Course Overview

Course Overview

The course is divided into four sections, or modules, describing the different stages of visual intelligence:

  • Module 1: Visual Stream. It explores experimental and theoretical aspects of hierarchical models of the ventral stream -- from HMAX to recent deep learning models.
  • Module 2: Memory and Executive Function. It explores a set of routines to integrate vision and cognition. This includes routines critical for understanding a scene, such as planning the next saccade and incorporating the visual information into working memory, as well as planning navigation and grasping.
  • Module 3: The Cognitive Core. This module explores the algorithms and circuit hardware involved in acquiring world knowledge that go beyond what is in the image and using it for visual understanding.
  • Module 4: Symbolic Compositional Models. It explores higher-level symbolic processes that are important for human visual understanding, including inferences on images and videos.

Each module will be introduced and discussed through 2 or 3 lectures that depict current theoretical aspects and experimental evidence. Each speaker will start and conclude the talk by situating their module in the context of the other ones. 

  • outline the present research plan for the module for the next 5 years, stressing what is already cast in stone and what is still open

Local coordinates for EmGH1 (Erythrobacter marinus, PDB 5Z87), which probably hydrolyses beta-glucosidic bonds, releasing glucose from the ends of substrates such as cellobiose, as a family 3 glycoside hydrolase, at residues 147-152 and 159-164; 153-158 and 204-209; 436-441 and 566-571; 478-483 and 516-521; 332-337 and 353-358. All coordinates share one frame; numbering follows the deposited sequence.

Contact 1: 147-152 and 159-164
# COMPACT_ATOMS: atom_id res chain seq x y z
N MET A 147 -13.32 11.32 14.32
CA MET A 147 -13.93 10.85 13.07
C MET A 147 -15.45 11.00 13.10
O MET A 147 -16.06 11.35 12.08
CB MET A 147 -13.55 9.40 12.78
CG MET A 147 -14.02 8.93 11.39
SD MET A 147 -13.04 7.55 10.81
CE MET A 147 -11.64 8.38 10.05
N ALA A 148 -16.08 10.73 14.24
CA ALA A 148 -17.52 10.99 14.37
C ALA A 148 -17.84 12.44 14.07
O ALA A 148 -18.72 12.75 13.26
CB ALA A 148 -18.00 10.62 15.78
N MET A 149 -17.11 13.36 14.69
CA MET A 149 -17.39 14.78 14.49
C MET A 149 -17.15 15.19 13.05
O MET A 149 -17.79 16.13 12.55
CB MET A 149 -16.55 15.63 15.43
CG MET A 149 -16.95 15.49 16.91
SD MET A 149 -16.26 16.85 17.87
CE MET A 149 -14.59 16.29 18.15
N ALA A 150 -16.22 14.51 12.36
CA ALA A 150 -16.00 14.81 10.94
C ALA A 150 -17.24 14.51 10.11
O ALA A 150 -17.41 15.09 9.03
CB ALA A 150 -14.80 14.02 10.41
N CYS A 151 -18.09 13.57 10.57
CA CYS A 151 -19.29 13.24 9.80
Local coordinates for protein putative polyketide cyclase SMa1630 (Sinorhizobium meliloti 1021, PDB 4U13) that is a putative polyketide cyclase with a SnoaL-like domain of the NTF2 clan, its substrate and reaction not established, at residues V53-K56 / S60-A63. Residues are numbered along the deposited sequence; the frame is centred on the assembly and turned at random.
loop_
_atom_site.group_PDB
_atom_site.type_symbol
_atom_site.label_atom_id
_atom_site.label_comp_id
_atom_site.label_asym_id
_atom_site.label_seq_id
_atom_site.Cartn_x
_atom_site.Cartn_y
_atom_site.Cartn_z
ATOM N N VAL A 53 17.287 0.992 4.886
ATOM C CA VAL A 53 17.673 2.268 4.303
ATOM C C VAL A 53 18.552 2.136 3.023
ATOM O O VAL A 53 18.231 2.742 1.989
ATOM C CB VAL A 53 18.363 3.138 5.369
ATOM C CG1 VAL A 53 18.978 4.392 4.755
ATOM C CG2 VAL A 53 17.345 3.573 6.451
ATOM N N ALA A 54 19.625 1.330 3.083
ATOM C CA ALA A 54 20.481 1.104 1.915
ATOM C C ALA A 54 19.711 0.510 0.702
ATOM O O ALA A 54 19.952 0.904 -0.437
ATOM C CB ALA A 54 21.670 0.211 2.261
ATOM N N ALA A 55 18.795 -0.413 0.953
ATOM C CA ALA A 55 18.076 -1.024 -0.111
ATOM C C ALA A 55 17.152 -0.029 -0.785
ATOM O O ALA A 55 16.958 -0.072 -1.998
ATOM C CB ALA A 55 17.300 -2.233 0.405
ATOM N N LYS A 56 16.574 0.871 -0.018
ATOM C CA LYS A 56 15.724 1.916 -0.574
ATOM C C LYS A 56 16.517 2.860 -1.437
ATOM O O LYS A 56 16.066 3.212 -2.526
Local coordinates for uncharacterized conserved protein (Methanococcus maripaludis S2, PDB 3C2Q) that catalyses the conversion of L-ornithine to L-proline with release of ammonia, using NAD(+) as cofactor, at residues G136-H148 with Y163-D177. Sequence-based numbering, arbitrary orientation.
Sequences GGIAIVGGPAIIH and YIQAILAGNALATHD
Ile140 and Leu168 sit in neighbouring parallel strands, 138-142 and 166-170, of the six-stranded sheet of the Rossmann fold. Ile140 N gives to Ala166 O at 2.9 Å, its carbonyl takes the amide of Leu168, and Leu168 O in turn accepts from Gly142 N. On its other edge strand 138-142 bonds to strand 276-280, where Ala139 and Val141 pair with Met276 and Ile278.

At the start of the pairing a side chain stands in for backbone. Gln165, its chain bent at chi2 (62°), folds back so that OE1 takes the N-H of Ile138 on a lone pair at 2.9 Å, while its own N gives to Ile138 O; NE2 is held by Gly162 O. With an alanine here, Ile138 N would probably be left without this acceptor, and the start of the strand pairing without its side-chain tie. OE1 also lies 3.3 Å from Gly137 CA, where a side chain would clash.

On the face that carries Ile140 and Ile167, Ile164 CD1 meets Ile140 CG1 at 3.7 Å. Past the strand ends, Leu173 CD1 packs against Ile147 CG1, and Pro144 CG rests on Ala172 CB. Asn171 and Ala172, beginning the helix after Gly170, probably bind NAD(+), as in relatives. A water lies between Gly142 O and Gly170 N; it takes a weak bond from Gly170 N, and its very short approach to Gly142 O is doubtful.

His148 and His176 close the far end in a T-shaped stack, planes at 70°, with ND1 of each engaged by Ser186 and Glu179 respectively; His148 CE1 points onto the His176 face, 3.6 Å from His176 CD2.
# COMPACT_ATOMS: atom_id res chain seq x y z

• provide the necessary background for the students
  • discuss -- and stimulate participants to think about -- possible interactions between modules.
  • challenge students to contribute ideas and to improve our plans

The class is an interesting opportunity for developing further our preliminary plans of the CBMM research proposal. For this reason, we encourage CBMM members to attend -- and contribute to -- the course.

Prerequisites

Open to all graduate students. Undergraduates may enroll with permission of the instructors — interested students should contact Guy Ben-Yosef (gby@mit.edu) or Xavier Boix (xboix@mit.edu).

Class Meetings

Fridays 11:00 — 2:00
All classes will be in 46-3189, except the lecture on 10/20 that will be in 46-3002
First class meets on Friday, September 8

Projects

Students are required to complete a final project, which can take on different forms. A final paper on the project (5 pages, including text and figures, excluding references) is due by Friday, December 8. Each project will be completed by a group of 2 or 3 students. 

The project should relate computational and empirical findings on a topic that was presented in the course (see the schedule page for the list of topics to be covered). It can include an implementation component involving simulation and analysis of a model, or an empirical component involving the design of one or more pshychophyiscs experiments with some preliminary results. The project can also be related to your own research, if this is connected to the focus of the course. Another option for the project is to read a number of papers related to the computational and empirical aspects of a selected topic, and to provide a critique and suggestions for further studies. 

Grade

10% attendance + participation in class

90% project